Just as wealthy Victorians on both sides of the Atlantic were flocking to séances in hopes of seeing a table levitate or hearing a dead loved one miraculously channeled by an attractive young medium, so at home they consumed ghost stories in the pages of the magazines that had become popular thanks to new printing technologies.Klinger and Morton have edited an anthology, and claim that they have collected 'ghost stories that have been overlooked by contemporary readers'. I would say that rather depends on the readers in question, as most of the stories are well-known to me. But it's a handsome volume and might well be a valuable primer for someone new to the ghost story and wondering just where it all started.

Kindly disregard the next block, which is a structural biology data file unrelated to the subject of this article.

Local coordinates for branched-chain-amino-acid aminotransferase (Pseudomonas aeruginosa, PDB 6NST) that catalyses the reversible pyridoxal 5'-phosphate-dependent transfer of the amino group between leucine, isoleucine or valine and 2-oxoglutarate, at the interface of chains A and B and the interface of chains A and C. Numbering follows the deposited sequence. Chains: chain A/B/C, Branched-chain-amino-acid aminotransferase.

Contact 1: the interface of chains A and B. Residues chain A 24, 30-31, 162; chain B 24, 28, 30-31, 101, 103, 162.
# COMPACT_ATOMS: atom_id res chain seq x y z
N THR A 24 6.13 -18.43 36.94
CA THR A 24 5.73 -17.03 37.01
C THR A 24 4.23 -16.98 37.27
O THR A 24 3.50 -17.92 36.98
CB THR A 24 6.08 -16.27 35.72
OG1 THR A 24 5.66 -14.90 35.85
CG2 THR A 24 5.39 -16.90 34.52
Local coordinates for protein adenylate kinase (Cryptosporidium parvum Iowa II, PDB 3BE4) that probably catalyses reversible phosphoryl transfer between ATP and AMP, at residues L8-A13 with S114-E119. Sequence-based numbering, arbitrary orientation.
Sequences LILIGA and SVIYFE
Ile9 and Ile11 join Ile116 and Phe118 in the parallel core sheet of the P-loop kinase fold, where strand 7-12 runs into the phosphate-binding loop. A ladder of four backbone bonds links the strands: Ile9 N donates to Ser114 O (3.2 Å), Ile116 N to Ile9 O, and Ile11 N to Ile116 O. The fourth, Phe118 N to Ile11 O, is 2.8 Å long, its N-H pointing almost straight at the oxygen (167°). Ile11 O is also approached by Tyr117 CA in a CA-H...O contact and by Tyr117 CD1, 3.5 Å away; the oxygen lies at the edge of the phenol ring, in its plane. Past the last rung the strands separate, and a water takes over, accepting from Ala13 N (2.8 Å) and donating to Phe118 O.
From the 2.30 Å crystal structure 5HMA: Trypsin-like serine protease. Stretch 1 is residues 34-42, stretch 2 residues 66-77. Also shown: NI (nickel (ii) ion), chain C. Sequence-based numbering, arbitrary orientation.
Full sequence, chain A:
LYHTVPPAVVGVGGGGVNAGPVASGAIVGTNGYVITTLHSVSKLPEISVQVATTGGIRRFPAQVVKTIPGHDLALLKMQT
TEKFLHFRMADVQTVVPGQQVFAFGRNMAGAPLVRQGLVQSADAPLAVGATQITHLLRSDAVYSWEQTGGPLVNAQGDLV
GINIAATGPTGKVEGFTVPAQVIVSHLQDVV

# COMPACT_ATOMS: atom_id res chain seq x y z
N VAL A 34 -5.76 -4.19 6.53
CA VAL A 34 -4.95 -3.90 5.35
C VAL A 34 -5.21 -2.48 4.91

Tuesday, 2 April 2019
The Birth of the Modern Ghost Story - Article
Nice piece at CrimeReads by Leslie S. Klinger and Lisa Morton. They rightly point to the link between the emergence of Spiritualism in the late 19th century and the rise in the popularity of fictional ghosts. While they cover familiar ground for fans of the genre, it's always good to see the 'right stuff' laid out in the one place like this.